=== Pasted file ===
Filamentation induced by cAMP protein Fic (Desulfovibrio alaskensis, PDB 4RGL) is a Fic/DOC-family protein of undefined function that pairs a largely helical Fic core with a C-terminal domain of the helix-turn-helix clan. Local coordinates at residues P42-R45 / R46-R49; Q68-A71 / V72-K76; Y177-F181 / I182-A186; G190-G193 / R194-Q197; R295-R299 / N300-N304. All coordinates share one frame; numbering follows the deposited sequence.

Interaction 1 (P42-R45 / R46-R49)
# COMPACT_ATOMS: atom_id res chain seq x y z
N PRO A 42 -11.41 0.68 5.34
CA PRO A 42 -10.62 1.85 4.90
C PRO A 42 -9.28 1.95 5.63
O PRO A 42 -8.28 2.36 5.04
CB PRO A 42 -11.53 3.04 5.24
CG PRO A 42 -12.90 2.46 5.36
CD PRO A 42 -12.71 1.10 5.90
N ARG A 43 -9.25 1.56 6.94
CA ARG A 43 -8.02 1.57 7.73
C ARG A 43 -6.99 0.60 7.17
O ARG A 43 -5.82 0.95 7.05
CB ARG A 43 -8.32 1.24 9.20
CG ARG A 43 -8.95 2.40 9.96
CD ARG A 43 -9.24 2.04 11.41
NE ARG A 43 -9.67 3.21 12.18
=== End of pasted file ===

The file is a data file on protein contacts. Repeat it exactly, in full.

Filamentation induced by cAMP protein Fic (Desulfovibrio alaskensis, PDB 4RGL) is a Fic/DOC-family protein of undefined function that pairs a largely helical Fic core with a C-terminal domain of the helix-turn-helix clan. Local coordinates at residues P42-R45 / R46-R49; Q68-A71 / V72-K76; Y177-F181 / I182-A186; G190-G193 / R194-Q197; R295-R299 / N300-N304. All coordinates share one frame; numbering follows the deposited sequence.

Interaction 1 (P42-R45 / R46-R49)
# COMPACT_ATOMS: atom_id res chain seq x y z
N PRO A 42 -11.41 0.68 5.34
CA PRO A 42 -10.62 1.85 4.90
C PRO A 42 -9.28 1.95 5.63
O PRO A 42 -8.28 2.36 5.04
CB PRO A 42 -11.53 3.04 5.24
CG PRO A 42 -12.90 2.46 5.36
CD PRO A 42 -12.71 1.10 5.90
N ARG A 43 -9.25 1.56 6.94
CA ARG A 43 -8.02 1.57 7.73
C ARG A 43 -6.99 0.60 7.17
O ARG A 43 -5.82 0.95 7.05
CB ARG A 43 -8.32 1.24 9.20
CG ARG A 43 -8.95 2.40 9.96
CD ARG A 43 -9.24 2.04 11.41
NE ARG A 43 -9.67 3.21 12.18